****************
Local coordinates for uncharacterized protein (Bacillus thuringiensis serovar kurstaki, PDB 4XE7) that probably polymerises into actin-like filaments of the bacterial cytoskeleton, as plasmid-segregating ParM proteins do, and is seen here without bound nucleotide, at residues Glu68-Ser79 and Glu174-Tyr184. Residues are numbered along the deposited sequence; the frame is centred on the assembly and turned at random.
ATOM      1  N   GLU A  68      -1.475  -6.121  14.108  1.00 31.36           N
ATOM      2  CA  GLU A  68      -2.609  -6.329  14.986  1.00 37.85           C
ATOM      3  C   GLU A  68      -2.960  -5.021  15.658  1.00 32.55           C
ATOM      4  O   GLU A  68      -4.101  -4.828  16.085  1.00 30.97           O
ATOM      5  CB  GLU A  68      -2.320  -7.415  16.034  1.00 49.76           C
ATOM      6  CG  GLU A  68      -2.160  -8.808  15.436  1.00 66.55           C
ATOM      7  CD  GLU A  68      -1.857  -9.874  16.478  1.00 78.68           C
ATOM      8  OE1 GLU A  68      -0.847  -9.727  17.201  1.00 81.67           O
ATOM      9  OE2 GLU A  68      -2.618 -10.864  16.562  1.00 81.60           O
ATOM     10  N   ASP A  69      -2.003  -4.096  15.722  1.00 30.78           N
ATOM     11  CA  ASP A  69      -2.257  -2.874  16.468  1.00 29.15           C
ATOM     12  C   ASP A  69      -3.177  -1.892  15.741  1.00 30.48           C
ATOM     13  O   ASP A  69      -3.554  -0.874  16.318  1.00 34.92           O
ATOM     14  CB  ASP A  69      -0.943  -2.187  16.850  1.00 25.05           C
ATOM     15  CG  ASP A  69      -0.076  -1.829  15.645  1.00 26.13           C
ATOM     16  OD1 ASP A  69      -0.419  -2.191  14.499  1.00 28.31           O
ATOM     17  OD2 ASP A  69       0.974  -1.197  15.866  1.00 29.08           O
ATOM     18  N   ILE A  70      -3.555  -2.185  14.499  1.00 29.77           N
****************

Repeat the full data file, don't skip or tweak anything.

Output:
Local coordinates for uncharacterized protein (Bacillus thuringiensis serovar kurstaki, PDB 4XE7) that probably polymerises into actin-like filaments of the bacterial cytoskeleton, as plasmid-segregating ParM proteins do, and is seen here without bound nucleotide, at residues Glu68-Ser79 and Glu174-Tyr184. Residues are numbered along the deposited sequence; the frame is centred on the assembly and turned at random.
ATOM      1  N   GLU A  68      -1.475  -6.121  14.108  1.00 31.36           N
ATOM      2  CA  GLU A  68      -2.609  -6.329  14.986  1.00 37.85           C
ATOM      3  C   GLU A  68      -2.960  -5.021  15.658  1.00 32.55           C
ATOM      4  O   GLU A  68      -4.101  -4.828  16.085  1.00 30.97           O
ATOM      5  CB  GLU A  68      -2.320  -7.415  16.034  1.00 49.76           C
ATOM      6  CG  GLU A  68      -2.160  -8.808  15.436  1.00 66.55           C
ATOM      7  CD  GLU A  68      -1.857  -9.874  16.478  1.00 78.68           C
ATOM      8  OE1 GLU A  68      -0.847  -9.727  17.201  1.00 81.67           O
ATOM      9  OE2 GLU A  68      -2.618 -10.864  16.562  1.00 81.60           O
ATOM     10  N   ASP A  69      -2.003  -4.096  15.722  1.00 30.78           N
ATOM     11  CA  ASP A  69      -2.257  -2.874  16.468  1.00 29.15           C
ATOM     12  C   ASP A  69      -3.177  -1.892  15.741  1.00 30.48           C
ATOM     13  O   ASP A  69      -3.554  -0.874  16.318  1.00 34.92           O
ATOM     14  CB  ASP A  69      -0.943  -2.187  16.850  1.00 25.05           C
ATOM     15  CG  ASP A  69      -0.076  -1.829  15.645  1.00 26.13           C
ATOM     16  OD1 ASP A  69      -0.419  -2.191  14.499  1.00 28.31           O
ATOM     17  OD2 ASP A  69       0.974  -1.197  15.866  1.00 29.08           O
ATOM     18  N   ILE A  70      -3.555  -2.185  14.499  1.00 29.77           N